Superintendent Michael Hinojosa unveiled a two-to-three-month hiring process for principals aimed at combating the buddy system Wednesday.
The plan would feature a more detailed application process and create school profiles to ensure a “leadership match” to help find candidates who fit a school’s culture.
A selection committee led by an area superintendent would include parents, teachers, students (for high school openings), counselors and district executives. Board of Education members would pick one of the two to three parents on the committee but would not be involved directly with the group.
“This is a very rigorous process,” Hinojosa told the school board during its monthly work session Wednesday.
Principal vacancies at Shallowford Falls Elementary and will be the first to use the new process. Hinojosa, who created the “Request for Principal” plan 10 years ago, said he intends to monitor the process at both schools to ensure all steps are used.
Hinojosa said the district won’t use the process to pick assistant principal positions.
Board Chairwoman Alison Bartlett of Post 7, located south and west of Marietta, said she likes the new selection process and favors using it to hire area superintendents.
Bartlett asked Hinojosa whether he’s ending the district’s philosophy of moving principals every three or four years.
“I prefer to not move principals unless they’re not doing well,” he said. “If they want to apply for another position, then certainly it would be their choice. I’m not going to say we’re not going to recruit and ask them to apply because sometimes you have schools that have very few candidates.”
Hinojosa added that he plans to have a pool of retired principals ready for interim jobs. He also reserved the right to appoint someone in an emergency, something he said has occurred only four or five times in his 15 years as a superintendent.
Also at the meeting:
- The board added a third board meeting in January to elect a new chairman and vice chairman and give them time to prepare for their first work session. The new meeting is Jan. 11 at 5 p.m. The morning work session is Jan. 18, and the night meeting is Jan. 26. The board voted 5-2 for the changes; David Banks of East and Northeast Cobb’s Post 5 and Lynnda Crowder-Eagle of West Cobb’s Post 1 voted no.
- The board learned about the legal fees it pays and services it receives under its contract with . The 30-year-old Marietta firm has 18 lawyers who provide the district legal services in 15 educational law areas for $75,409 a month, which doesn’t cover litigation, discrimination, special education and bond services. Brock Clay has a 3 percent annual increase in its long-term contract with the district but hasn’t requested a rate change since 2008. The board asked district Chief Financial Officer Mike Addison to conduct a cost comparison between using an in-house attorney, who reports directly to the superintendent, and an out-of-house attorney, who reports to the board.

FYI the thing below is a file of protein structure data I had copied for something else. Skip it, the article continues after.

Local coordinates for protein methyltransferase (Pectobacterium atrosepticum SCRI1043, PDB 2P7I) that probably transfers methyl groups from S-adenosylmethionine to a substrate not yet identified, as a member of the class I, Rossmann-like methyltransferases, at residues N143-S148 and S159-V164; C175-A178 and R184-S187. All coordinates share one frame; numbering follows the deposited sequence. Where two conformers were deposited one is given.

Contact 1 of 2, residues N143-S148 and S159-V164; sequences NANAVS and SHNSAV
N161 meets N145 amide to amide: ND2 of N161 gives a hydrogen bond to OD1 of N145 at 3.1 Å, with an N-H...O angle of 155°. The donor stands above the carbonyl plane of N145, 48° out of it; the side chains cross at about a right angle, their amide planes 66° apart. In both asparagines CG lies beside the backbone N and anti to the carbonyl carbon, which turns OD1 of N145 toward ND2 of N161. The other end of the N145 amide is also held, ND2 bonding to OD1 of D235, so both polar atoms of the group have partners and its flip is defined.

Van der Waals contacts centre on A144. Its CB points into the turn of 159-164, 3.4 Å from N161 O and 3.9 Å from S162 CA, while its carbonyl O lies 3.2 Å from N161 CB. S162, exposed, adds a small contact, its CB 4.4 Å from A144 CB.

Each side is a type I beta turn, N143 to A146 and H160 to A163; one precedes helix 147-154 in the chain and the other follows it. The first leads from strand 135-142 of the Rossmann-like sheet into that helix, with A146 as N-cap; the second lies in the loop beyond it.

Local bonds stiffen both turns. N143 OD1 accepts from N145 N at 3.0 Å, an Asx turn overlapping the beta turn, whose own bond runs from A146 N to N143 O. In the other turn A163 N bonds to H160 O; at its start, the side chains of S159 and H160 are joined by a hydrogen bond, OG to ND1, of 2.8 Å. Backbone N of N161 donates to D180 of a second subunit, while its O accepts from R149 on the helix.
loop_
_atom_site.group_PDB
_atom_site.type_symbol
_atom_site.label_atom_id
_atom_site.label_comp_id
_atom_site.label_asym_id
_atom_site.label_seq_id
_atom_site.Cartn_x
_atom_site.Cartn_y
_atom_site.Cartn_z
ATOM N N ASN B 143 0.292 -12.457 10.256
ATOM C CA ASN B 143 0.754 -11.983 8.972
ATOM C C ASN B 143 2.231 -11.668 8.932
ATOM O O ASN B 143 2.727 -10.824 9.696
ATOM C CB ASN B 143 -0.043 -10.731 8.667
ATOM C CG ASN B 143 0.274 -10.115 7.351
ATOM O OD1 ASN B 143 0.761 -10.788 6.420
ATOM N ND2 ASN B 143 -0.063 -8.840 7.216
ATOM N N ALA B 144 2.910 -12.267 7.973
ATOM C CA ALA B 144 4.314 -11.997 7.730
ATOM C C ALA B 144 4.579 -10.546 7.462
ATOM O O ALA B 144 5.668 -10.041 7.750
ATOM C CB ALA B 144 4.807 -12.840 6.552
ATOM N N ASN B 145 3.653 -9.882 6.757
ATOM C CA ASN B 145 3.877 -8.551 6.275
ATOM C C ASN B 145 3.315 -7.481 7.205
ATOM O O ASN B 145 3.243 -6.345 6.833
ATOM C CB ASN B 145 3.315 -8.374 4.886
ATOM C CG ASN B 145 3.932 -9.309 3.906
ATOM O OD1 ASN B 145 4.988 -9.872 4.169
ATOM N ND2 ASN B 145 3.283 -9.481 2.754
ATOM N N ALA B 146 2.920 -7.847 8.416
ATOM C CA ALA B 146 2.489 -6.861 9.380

- The board moved three utility easements to the consent agenda and eight other items, including five school construction projects, to the discussion agenda for its Dec. 8 evening meeting.
- Deputy Superintendent of Leadership & Learning Alice Stouder discussed the district’s plans on optional career pathways. The recommended new career clusters are law, public safety, corrections and security; health care science; transportation, distribution and logistics; sustainable energy; manufacturing systems; and architecture and construction. Bartlett, who has taken a special interest in for Cobb students, urged Stouder to first pursue partnerships with large employers Lockheed Martin, and Cobb County public safety agencies.
- The Georgia School Boards Association’s Stan DeJarnett gave a 29-minute presentation and asked the board to join more than 125 school boards across the state in adopting a resolution of support for the Vision for Public Education in Georgia project.
- Bartlett announced that fourth-grade teacher Marian Hoyt won a $1,000 Georgia Power New Teacher Assistance Grant. She is one of 40 recipients in the state.